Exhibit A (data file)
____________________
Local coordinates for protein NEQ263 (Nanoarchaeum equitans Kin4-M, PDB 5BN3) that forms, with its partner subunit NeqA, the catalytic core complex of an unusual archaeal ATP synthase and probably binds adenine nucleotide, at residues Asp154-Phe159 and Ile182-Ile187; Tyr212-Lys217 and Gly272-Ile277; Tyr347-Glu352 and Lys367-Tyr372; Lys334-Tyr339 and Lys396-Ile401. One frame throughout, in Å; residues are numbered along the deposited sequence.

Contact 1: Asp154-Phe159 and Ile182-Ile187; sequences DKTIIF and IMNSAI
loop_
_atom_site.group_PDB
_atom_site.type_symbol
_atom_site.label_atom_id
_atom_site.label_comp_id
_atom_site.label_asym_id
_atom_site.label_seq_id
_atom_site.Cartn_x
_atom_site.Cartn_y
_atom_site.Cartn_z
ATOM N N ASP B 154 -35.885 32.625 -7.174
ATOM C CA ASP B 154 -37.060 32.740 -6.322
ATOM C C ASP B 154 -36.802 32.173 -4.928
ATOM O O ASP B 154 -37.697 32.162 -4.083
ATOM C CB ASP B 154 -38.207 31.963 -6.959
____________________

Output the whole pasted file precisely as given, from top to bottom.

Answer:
Local coordinates for protein NEQ263 (Nanoarchaeum equitans Kin4-M, PDB 5BN3) that forms, with its partner subunit NeqA, the catalytic core complex of an unusual archaeal ATP synthase and probably binds adenine nucleotide, at residues Asp154-Phe159 and Ile182-Ile187; Tyr212-Lys217 and Gly272-Ile277; Tyr347-Glu352 and Lys367-Tyr372; Lys334-Tyr339 and Lys396-Ile401. One frame throughout, in Å; residues are numbered along the deposited sequence.

Contact 1: Asp154-Phe159 and Ile182-Ile187; sequences DKTIIF and IMNSAI
loop_
_atom_site.group_PDB
_atom_site.type_symbol
_atom_site.label_atom_id
_atom_site.label_comp_id
_atom_site.label_asym_id
_atom_site.label_seq_id
_atom_site.Cartn_x
_atom_site.Cartn_y
_atom_site.Cartn_z
ATOM N N ASP B 154 -35.885 32.625 -7.174
ATOM C CA ASP B 154 -37.060 32.740 -6.322
ATOM C C ASP B 154 -36.802 32.173 -4.928
ATOM O O ASP B 154 -37.697 32.162 -4.083
ATOM C CB ASP B 154 -38.207 31.963 -6.959